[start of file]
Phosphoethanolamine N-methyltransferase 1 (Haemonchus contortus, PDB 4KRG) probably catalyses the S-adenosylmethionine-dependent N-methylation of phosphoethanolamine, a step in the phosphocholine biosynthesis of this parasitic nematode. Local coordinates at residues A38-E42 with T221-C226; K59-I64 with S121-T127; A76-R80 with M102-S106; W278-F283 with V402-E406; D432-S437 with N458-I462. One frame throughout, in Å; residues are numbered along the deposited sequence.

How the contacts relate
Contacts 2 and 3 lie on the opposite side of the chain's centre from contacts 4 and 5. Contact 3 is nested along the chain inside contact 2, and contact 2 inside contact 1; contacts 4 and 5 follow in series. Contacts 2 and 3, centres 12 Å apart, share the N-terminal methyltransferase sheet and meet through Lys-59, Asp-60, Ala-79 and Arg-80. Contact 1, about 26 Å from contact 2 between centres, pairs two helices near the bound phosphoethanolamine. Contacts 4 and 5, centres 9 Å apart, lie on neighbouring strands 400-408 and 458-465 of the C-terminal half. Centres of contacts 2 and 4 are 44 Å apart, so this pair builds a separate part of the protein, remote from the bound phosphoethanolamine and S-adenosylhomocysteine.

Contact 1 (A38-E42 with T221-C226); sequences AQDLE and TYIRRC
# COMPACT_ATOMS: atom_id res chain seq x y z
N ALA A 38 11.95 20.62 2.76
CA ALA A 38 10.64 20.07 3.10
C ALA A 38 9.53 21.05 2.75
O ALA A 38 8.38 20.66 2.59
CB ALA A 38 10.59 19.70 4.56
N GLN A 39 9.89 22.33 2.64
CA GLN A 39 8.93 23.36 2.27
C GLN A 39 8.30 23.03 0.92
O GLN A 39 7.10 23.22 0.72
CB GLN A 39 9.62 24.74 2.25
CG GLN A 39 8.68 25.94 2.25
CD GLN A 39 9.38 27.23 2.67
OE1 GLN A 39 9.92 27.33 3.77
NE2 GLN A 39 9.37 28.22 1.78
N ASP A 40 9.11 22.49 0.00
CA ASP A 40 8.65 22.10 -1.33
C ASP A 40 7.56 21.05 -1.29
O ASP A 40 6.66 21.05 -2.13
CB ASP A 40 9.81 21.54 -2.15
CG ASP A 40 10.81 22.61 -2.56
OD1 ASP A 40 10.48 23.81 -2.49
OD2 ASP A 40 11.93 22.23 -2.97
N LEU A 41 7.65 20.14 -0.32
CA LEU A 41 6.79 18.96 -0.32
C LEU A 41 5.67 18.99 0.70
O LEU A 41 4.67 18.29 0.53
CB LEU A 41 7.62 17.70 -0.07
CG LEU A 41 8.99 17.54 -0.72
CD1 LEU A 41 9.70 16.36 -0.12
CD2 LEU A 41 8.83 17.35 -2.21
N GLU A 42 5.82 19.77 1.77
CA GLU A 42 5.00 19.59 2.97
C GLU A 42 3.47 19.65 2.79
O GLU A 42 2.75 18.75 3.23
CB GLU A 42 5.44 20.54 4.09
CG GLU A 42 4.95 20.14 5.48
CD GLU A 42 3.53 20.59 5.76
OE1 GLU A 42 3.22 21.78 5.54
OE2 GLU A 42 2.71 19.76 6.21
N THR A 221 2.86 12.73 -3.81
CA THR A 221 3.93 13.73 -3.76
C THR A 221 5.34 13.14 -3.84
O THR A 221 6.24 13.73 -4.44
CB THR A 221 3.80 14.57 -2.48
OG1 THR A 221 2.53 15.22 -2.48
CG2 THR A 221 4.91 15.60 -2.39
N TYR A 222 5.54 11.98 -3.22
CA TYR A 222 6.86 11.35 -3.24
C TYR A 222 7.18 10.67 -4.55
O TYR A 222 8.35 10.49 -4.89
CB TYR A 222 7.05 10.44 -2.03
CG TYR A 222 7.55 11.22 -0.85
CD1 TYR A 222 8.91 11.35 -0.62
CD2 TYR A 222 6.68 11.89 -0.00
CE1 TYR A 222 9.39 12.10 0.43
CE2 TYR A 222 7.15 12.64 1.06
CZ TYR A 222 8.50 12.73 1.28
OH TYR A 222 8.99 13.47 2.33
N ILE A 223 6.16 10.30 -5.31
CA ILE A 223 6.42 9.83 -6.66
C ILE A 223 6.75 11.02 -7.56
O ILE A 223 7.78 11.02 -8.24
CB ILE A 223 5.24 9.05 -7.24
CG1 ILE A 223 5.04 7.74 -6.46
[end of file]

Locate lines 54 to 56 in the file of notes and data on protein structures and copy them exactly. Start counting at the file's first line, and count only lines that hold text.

C TYR A 222 7.18 10.67 -4.55
O TYR A 222 8.35 10.49 -4.89
CB TYR A 222 7.05 10.44 -2.03